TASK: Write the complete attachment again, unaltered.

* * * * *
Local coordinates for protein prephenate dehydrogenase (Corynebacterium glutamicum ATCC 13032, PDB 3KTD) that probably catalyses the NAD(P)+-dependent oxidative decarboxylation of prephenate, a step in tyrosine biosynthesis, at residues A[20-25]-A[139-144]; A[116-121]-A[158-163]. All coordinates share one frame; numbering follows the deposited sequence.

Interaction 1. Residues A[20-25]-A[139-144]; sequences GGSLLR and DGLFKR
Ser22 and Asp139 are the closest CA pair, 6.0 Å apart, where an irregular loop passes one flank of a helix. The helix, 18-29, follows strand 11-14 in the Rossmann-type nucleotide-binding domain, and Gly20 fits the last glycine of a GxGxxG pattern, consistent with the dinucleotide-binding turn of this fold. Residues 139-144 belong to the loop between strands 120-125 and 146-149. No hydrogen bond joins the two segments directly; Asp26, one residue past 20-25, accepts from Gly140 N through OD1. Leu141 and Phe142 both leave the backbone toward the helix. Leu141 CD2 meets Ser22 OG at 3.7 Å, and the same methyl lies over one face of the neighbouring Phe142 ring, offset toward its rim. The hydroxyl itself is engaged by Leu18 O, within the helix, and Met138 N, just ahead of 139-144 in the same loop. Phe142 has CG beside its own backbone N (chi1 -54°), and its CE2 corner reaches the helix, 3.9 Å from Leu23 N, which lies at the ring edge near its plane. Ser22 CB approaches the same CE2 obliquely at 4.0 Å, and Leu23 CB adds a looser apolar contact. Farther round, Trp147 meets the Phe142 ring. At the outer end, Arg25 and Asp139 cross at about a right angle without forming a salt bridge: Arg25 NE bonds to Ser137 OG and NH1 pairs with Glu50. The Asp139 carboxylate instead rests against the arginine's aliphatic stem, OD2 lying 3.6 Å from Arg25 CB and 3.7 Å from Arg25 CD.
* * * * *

Local coordinates for protein prephenate dehydrogenase (Corynebacterium glutamicum ATCC 13032, PDB 3KTD) that probably catalyses the NAD(P)+-dependent oxidative decarboxylation of prephenate, a step in tyrosine biosynthesis, at residues A[20-25]-A[139-144]; A[116-121]-A[158-163]. All coordinates share one frame; numbering follows the deposited sequence.

Interaction 1. Residues A[20-25]-A[139-144]; sequences GGSLLR and DGLFKR
Ser22 and Asp139 are the closest CA pair, 6.0 Å apart, where an irregular loop passes one flank of a helix. The helix, 18-29, follows strand 11-14 in the Rossmann-type nucleotide-binding domain, and Gly20 fits the last glycine of a GxGxxG pattern, consistent with the dinucleotide-binding turn of this fold. Residues 139-144 belong to the loop between strands 120-125 and 146-149. No hydrogen bond joins the two segments directly; Asp26, one residue past 20-25, accepts from Gly140 N through OD1. Leu141 and Phe142 both leave the backbone toward the helix. Leu141 CD2 meets Ser22 OG at 3.7 Å, and the same methyl lies over one face of the neighbouring Phe142 ring, offset toward its rim. The hydroxyl itself is engaged by Leu18 O, within the helix, and Met138 N, just ahead of 139-144 in the same loop. Phe142 has CG beside its own backbone N (chi1 -54°), and its CE2 corner reaches the helix, 3.9 Å from Leu23 N, which lies at the ring edge near its plane. Ser22 CB approaches the same CE2 obliquely at 4.0 Å, and Leu23 CB adds a looser apolar contact. Farther round, Trp147 meets the Phe142 ring. At the outer end, Arg25 and Asp139 cross at about a right angle without forming a salt bridge: Arg25 NE bonds to Ser137 OG and NH1 pairs with Glu50. The Asp139 carboxylate instead rests against the arginine's aliphatic stem, OD2 lying 3.6 Å from Arg25 CB and 3.7 Å from Arg25 CD.